Japan’s government is considering increasing an economic stimulus package that will be drawn up later this year to more than 10 trillion yen ($98 billion) in the wake of Britain’s shock vote last week to quit the European Union, government and ruling party sources told Reuters on Monday.
The government had earlier envisaged a stimulus package of between 5 trillion to 10 million yen for an extra budget that is expected to be announced later this year.
But more might be needed if a prolonged reaction to Brexit endangers Japan’s fragile economic recovery, the sources said on condition of anonymity.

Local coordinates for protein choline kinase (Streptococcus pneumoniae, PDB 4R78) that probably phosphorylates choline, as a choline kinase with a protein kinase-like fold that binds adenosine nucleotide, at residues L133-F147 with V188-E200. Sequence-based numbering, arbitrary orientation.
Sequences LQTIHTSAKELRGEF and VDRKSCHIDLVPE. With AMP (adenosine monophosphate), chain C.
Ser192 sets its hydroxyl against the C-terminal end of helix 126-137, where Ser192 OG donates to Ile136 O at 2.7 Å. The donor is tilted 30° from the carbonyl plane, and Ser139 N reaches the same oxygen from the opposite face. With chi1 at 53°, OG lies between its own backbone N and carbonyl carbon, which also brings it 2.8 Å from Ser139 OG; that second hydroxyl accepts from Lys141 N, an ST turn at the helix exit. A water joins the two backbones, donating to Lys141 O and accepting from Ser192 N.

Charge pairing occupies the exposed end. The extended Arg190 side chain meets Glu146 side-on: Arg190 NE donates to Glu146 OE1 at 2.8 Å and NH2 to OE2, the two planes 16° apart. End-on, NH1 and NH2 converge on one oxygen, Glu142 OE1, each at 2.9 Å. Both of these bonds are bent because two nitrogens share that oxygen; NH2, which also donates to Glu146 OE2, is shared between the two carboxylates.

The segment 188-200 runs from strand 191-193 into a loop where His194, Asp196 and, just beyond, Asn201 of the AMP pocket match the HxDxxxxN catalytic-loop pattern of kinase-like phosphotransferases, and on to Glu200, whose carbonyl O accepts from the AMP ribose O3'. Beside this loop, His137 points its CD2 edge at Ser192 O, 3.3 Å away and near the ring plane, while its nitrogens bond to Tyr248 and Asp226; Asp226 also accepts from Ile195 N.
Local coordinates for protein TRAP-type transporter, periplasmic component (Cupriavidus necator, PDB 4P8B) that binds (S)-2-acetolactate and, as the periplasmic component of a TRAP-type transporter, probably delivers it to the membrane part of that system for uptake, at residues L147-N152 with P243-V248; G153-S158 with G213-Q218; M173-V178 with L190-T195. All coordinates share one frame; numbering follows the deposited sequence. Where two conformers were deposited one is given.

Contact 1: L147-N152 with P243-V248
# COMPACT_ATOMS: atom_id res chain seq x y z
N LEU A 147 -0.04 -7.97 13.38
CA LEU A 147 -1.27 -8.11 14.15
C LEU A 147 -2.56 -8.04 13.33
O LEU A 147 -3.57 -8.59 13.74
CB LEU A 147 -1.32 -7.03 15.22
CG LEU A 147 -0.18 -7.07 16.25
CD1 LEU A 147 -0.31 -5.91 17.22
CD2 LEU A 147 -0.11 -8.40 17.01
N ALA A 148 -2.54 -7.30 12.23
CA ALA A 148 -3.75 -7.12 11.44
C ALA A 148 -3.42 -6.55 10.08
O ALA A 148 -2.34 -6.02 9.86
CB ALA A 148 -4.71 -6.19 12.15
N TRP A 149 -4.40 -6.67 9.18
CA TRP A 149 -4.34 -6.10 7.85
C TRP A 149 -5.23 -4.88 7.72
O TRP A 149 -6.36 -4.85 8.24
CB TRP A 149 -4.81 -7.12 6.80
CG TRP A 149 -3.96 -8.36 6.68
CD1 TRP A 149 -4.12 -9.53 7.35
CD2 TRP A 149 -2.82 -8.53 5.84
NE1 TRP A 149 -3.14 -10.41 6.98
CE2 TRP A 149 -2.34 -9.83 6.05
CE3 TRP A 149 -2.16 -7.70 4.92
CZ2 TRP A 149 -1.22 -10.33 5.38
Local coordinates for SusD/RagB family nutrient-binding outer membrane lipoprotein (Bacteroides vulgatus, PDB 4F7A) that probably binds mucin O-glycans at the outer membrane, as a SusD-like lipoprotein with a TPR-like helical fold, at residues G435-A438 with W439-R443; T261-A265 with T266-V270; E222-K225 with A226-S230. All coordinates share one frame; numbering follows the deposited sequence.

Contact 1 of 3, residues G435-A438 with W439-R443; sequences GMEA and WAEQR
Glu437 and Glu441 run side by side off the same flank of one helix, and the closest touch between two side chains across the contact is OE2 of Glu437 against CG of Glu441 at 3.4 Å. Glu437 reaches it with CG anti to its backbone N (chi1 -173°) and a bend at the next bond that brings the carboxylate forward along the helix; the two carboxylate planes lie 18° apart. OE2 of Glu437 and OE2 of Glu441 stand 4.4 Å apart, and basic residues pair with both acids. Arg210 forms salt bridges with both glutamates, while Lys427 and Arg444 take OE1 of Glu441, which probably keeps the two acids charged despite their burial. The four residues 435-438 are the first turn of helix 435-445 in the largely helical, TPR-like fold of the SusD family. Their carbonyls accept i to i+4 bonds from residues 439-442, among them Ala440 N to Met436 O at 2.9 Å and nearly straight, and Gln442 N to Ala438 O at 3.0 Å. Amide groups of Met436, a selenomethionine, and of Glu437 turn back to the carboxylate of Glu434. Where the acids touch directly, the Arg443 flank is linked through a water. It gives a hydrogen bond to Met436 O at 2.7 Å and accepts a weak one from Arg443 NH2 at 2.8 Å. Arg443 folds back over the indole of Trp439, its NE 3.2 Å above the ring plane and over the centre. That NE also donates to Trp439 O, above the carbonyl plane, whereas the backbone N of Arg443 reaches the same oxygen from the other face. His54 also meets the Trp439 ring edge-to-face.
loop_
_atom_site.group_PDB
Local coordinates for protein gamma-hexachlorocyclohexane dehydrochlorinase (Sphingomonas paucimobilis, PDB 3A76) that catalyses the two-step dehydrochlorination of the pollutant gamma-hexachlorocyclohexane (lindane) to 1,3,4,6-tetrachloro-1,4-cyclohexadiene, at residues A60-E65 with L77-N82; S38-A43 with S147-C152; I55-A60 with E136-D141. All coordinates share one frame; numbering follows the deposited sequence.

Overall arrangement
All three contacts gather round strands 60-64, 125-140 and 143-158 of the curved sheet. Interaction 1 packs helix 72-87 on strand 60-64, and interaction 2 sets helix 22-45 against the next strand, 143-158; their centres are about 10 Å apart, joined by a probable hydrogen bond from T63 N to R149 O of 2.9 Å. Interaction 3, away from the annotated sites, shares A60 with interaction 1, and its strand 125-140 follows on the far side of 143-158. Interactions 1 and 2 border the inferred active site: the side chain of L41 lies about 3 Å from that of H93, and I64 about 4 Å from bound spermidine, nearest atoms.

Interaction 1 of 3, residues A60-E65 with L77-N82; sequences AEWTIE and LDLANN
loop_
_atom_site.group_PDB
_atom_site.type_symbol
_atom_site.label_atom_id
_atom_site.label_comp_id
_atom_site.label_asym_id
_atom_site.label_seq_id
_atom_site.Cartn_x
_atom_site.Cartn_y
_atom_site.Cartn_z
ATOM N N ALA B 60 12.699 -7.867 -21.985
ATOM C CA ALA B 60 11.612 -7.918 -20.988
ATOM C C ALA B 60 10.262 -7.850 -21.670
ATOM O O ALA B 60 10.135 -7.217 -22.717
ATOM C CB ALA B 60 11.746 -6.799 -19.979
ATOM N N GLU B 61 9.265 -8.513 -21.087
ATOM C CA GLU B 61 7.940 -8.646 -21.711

Share prices have fallen and the yen has risen, making exports less competitive, in the wake of Brexit, putting Japan’s economy under more strain.
The stimulus package will be discussed on Tuesday, when Prime Minister Shinzo Abe chairs a meeting of the Council of Economic and Fiscal Policy (CEFP), the government’s top advisory panel.
The ruling Liberal Democratic Party (LDP) will also meet to discuss the issue.
Abe summoned Finance Minister Taro Aso and Deputy Bank of Japan (BOJ) Governor Hiroshi Nakaso on Monday to talk through the response to developments after the Brexit vote rocked global markets.
While Abe instructed the BOJ to provide ample liquidity to the markets, his government and ruling bloc are ready to provide fiscal support for the economy, the sources said. ($1 = 102.1300 yen)